Sunday, September 27, 2020
Home Career Nurses Share Successful Strategies They've Tried to Stop Workplace Bullying

Nurses Share Successful Strategies They’ve Tried to Stop Workplace Bullying

Bullying between nurses, especially of those who are just starting out on the job, is incredibly common. Research shows that up to 85 percent of nurses have been verbally harassed at some point during the careers, and 1 in 3 bullied nurses has considered leaving the profession as a result.

RELATED: 4 Compelling Theories Why Nurses ‘Eat Their Young’

In theory, it’s up to leaders and HR to deal with such problems at their facilities, but this often doesn’t happen. Then, the responsibility falls on nurses themselves. Luckily, simple techniques, shared during a recent Twitter chat hosted by Lessons from the Bedside, can offer some relief.

Ask for help — from your bully.

One nurse told a story of bullying with possibly the best ending ever. If you ask the bully to show you how to improve, you might create a relationship of respect and even mentorship.

Say one kind thing to a coworker every shift.

RELATED: 5 Top Things to Know About Nurse Bullies — And How to Stop Them

Spreading positivity can you prevent burnout, your own and team members. In addition, research shows a simple “thank you” can boost nurses’ quality of care, overall performance and even their health.

Assess how often you practice bullying behavior.

Perhaps one of the biggest impediments to ending nurse bullying is that many people don’t realize when they’re responsible. The host of the Twitter chat shared a clear-cut resource for assessing whether you have bullying tendencies. Another valuable one comes from American Nurse Today.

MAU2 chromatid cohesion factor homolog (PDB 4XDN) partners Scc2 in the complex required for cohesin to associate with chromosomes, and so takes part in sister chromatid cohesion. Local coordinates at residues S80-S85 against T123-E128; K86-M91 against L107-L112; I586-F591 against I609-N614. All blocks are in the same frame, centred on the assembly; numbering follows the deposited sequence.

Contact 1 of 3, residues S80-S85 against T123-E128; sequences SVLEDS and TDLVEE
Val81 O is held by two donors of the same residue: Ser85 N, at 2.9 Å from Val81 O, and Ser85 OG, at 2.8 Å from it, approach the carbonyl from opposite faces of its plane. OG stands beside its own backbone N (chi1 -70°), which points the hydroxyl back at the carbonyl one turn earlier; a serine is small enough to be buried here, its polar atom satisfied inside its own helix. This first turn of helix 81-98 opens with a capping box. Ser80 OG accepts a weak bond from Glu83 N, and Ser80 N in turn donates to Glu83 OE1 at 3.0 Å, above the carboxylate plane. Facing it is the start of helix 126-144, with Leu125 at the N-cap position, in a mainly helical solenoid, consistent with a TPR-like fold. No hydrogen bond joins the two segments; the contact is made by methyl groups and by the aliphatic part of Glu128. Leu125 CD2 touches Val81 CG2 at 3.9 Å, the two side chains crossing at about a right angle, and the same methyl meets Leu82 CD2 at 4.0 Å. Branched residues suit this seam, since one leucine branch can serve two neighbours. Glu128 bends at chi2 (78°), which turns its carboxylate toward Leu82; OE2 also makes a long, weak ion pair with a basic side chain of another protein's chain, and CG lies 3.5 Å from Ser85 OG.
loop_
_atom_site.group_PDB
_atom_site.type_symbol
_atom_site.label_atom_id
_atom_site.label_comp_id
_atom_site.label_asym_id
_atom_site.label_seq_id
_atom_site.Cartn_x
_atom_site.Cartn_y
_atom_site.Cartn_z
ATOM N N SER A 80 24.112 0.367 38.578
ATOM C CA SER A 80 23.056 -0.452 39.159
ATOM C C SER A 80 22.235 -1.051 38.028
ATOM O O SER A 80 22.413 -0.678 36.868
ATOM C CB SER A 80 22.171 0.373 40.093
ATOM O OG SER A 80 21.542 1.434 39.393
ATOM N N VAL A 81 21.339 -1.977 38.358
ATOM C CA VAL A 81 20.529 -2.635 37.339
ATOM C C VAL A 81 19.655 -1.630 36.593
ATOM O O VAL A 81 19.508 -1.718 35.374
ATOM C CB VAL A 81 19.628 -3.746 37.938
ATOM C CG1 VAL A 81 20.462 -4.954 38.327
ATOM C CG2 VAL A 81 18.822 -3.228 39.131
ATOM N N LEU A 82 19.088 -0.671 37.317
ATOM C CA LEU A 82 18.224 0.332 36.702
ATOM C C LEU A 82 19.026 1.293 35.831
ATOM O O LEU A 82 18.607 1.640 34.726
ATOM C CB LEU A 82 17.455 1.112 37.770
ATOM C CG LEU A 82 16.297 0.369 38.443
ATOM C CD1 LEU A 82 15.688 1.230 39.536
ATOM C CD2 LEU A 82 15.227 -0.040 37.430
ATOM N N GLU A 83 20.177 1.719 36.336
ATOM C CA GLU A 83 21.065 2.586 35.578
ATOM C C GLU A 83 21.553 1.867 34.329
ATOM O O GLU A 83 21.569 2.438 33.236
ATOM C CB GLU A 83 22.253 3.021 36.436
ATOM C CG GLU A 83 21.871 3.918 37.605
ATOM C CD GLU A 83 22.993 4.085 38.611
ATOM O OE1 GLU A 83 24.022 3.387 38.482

Don’t judge.

It’s easy to assume that someone is bad at his or her job after making a mistake that you don’t think you ever would’ve made. It’s much harder — and more helpful — to remember that you don’t know what happened during their shift.

RELATED: 11 Nurses Share Why They Decided to Leave the Bedside

Reflect on why you’ve behaved badly, and apologize.

One of the primary goals of the Twitter chat was to encourage nurses to analyze their own behavior and see how it could be harmful to others. Passive aggressive comments, negative statements said “in jest,” unnecessary nitpicking — it all can destroy a coworker’s morale.

How have you dealt with nurse bullying throughout your career? Share your thoughts in the comments below.

Join the #TweetRN chat Mondays at 9 p.m. ET.

Subscribe to Newsletter


Must Read

healthcare provider coronavirus

How to Keep Migraine Patients From Coming Back to the ER

Quick, what's the best thing to do with a patient who presents with an excruciating migraine headache? If you're not quite sure,...

Sign up for the Daily Huddle newsletter today!

Consider this your nurses station news fix. Give us 3 minutes and we’ll update you on all the news that pertains to you and all you do.